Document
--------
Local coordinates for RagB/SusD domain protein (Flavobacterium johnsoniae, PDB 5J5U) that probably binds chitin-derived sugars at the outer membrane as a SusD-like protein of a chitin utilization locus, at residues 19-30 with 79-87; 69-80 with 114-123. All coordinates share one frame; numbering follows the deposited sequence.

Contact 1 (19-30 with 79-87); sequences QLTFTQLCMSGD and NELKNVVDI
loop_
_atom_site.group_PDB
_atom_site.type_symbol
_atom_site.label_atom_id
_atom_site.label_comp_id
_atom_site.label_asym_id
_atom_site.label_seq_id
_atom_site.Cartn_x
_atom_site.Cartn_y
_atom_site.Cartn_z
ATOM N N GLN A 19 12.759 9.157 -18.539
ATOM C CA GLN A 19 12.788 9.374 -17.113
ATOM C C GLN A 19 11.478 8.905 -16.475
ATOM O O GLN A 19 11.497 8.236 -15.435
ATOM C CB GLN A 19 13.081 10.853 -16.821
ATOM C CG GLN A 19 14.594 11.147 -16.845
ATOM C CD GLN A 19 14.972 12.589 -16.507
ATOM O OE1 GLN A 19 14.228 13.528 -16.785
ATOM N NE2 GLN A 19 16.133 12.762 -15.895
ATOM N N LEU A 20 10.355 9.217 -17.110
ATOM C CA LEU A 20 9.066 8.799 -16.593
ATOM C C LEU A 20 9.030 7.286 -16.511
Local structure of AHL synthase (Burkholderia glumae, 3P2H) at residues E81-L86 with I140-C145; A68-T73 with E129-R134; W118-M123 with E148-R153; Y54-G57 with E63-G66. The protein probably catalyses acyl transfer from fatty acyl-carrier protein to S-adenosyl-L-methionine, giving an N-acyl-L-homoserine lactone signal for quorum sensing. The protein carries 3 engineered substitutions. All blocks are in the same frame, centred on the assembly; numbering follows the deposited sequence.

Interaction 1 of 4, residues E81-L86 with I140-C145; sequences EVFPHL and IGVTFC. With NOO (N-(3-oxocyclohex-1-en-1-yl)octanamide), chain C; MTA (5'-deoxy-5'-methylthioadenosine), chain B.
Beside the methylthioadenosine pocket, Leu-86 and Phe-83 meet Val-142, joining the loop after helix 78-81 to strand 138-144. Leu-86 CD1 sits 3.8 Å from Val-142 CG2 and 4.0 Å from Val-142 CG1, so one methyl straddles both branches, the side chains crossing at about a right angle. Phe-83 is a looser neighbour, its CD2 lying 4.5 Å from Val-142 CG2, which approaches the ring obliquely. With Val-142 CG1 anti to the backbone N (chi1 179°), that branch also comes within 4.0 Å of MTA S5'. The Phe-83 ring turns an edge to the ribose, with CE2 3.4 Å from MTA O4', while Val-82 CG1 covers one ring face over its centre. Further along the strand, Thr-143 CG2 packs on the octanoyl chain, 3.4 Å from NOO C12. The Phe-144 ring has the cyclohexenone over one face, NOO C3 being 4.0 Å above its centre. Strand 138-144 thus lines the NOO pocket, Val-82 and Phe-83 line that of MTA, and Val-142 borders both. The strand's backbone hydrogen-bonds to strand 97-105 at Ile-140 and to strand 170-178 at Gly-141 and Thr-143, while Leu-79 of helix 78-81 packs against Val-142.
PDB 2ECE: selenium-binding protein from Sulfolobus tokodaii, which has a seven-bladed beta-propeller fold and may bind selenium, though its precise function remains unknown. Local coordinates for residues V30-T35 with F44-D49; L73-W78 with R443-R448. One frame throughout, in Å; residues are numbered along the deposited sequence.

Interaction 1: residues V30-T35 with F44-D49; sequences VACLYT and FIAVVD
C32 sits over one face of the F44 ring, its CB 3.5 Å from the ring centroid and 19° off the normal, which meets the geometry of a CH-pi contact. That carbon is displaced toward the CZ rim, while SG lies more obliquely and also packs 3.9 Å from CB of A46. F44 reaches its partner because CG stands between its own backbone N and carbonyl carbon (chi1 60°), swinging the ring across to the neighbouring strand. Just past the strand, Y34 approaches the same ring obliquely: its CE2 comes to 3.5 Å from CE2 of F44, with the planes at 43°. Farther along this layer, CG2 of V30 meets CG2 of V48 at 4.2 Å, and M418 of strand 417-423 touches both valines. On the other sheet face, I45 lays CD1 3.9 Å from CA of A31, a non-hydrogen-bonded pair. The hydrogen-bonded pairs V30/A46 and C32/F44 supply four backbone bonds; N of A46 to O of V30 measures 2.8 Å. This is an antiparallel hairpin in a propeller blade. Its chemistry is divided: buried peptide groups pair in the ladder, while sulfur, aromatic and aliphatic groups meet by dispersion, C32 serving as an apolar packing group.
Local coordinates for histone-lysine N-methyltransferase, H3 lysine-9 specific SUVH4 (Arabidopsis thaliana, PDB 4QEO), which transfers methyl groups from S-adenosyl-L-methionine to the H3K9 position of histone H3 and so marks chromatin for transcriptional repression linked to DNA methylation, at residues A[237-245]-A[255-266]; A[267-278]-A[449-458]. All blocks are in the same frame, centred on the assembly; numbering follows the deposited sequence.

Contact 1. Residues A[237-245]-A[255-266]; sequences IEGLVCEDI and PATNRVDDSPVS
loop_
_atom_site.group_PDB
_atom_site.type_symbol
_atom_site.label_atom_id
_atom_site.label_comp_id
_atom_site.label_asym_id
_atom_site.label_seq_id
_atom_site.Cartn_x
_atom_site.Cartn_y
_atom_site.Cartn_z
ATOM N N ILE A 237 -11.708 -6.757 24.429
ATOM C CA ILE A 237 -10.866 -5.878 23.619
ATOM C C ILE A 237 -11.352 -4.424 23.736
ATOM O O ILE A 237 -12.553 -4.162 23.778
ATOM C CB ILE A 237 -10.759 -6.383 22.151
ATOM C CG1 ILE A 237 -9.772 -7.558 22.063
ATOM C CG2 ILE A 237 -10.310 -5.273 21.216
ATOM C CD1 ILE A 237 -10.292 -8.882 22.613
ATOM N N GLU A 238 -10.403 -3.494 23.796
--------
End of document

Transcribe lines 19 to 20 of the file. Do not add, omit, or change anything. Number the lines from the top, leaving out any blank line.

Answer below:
ATOM C CD GLN A 19 14.972 12.589 -16.507
ATOM O OE1 GLN A 19 14.228 13.528 -16.785